The restoration of electricity to Gbarnga City, Bong County seems not to be far away as the testing of street lights has begun. Our Bong County correspondent, who toured the streets of Gbarnga confirms that the lights are effective in some streets, but noted that most of the bulbs are damaged and need replacement.
The test transmission of power to the city is being done by Geontia Inc.- a private company. Maintenance of power source has been a controversial issue for over a year now with authorities of the county expressing lack of capacity to keep the lights on.
our correspondent also gathered a formal contract has been signed with Geontia Incorporated, costing more than US$135,000 to provide electricity to Gbarnga and its environs for a period of five years. Sources in the county said part of the agreement include planting 100 light poles in the city, including installation of additional nine transformers to boost the electricity.
Bong County purchased two generators in 2009 when it hosted the July 26 celebration, but the county's leadership has been unable to maintain constant supply of power after the independence celebration.
Although Bong County administration has always argued that the cost of running the generators was too high, but some lawmakers, including former Deputy Speaker Tokpah Mulbah have vowed that there will be no light in Gbarnga if county authorities cannot ensure lights are in every district headquarters.
Amidst this argument and the huge cost of running the generators, county authorities said they were privatizing power as a way of giving the city consistent and dependable electricity. Some citizens of the county noted that there increased criminal activities in the city due to the lack of electricity, describing the situation as threat to public security.
Rural Women Confer in Gbarnga
Women from Lofa, Nimba and Bong Counties have concluded a one-day regional conference in Gbarnga, Bong County to speak on the governance process of the country and how to constructively engage their leaders in the decision making process.
In a conversation with reporters at the program, the Gender Coordinator of Nimba County, Madam Yah Bellah Suah, said based on the trainings women have had and continue to have, they are now speaking of ills and finding way to national leadership.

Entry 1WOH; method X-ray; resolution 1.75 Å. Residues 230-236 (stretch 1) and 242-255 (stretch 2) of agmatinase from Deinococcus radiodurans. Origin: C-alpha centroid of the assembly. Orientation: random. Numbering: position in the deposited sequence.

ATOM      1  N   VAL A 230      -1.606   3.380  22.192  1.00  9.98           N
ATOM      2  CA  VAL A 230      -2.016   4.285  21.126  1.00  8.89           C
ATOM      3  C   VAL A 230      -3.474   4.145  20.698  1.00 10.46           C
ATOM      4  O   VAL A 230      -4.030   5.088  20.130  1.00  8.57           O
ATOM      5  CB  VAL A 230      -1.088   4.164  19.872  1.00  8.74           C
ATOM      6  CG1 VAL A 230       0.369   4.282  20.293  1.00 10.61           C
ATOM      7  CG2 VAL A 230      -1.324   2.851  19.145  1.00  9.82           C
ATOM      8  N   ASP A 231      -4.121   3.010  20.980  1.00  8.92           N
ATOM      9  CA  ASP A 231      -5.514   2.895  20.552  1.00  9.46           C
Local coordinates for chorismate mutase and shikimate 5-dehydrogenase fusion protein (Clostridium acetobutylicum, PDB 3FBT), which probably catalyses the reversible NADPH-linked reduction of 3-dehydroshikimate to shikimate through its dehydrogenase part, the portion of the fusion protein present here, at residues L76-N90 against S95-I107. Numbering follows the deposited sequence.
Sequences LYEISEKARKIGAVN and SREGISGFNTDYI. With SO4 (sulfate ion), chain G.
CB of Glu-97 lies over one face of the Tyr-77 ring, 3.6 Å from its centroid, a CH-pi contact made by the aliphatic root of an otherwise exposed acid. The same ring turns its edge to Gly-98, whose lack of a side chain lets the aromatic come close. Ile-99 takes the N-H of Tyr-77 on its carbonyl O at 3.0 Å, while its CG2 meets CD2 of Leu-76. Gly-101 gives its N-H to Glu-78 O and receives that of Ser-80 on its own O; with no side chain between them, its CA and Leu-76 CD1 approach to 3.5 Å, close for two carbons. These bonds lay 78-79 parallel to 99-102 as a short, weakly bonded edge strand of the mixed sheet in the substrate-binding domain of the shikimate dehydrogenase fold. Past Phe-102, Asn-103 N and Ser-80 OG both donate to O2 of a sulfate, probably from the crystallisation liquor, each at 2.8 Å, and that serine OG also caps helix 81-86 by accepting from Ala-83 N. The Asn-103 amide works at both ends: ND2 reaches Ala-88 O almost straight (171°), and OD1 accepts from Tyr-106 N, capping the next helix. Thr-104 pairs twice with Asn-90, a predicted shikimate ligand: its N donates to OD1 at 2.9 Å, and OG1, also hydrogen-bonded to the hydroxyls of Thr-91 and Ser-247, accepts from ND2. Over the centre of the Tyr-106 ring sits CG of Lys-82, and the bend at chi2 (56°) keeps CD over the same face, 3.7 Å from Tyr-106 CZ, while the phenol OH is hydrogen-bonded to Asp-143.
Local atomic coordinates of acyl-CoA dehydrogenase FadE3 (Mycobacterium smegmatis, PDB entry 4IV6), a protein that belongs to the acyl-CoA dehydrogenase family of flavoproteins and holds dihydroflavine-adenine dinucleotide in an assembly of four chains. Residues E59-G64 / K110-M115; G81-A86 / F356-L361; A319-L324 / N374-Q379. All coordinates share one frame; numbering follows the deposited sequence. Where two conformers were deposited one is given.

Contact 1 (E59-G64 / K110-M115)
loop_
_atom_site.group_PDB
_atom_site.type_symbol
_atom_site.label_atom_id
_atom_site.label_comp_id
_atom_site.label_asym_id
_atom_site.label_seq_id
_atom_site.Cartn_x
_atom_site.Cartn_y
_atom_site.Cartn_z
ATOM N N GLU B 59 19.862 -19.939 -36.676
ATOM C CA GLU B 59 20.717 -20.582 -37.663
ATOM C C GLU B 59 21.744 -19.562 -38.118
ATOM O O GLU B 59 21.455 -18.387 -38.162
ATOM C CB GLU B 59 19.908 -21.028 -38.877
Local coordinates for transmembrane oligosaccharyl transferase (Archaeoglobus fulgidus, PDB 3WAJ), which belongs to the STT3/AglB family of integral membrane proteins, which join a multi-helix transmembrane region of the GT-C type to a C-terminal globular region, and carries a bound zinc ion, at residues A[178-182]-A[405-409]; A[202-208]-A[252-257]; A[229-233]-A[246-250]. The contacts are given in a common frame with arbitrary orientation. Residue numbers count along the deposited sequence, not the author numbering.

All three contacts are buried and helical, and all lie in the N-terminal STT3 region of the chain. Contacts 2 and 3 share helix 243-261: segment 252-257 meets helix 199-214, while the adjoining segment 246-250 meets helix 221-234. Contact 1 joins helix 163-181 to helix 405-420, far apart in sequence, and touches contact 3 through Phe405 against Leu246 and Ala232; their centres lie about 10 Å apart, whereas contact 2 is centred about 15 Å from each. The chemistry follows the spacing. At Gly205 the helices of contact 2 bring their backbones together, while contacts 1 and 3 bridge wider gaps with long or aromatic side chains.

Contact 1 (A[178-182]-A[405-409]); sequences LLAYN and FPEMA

She said for too long women have been backbenchers so it was time to get involved in national leadership. Madam Suah believes Liberian women can no more afford to sit at the back and leave decision making with the men only, when they have important opinions in shaping the destiny of the country.
The Nimba County Gender coordinator said women, who are not aware of the progress their colleagues are making in the struggle for equal treatment need to be trained and informed to enable them join the struggle for gender equality.
Also speaking at the program, the Open Society Initiative for West Africa (OSIWA) Country Officer Massa Craton, wondered while the National Legislature will delay the passage of the local government act that will ensure the election of clan and paramount chiefs, commissioners and other local leaders.
She said when the act is passed, it will give ordinary citizens a chance to elect their superintendents, city majors and others as well will have voice easily in engaging and questioning their leaders if they go wrong.
The OSIWA Country officer wondered why lawmakers will be procrastinating the passage of such crucial bill that is in the public interest. She said if the bill is passed, lot of women will have the chance to contest local government positions in their respective places. She called on women to continuously engage their leaders always, not only during the elections, but after they get in power.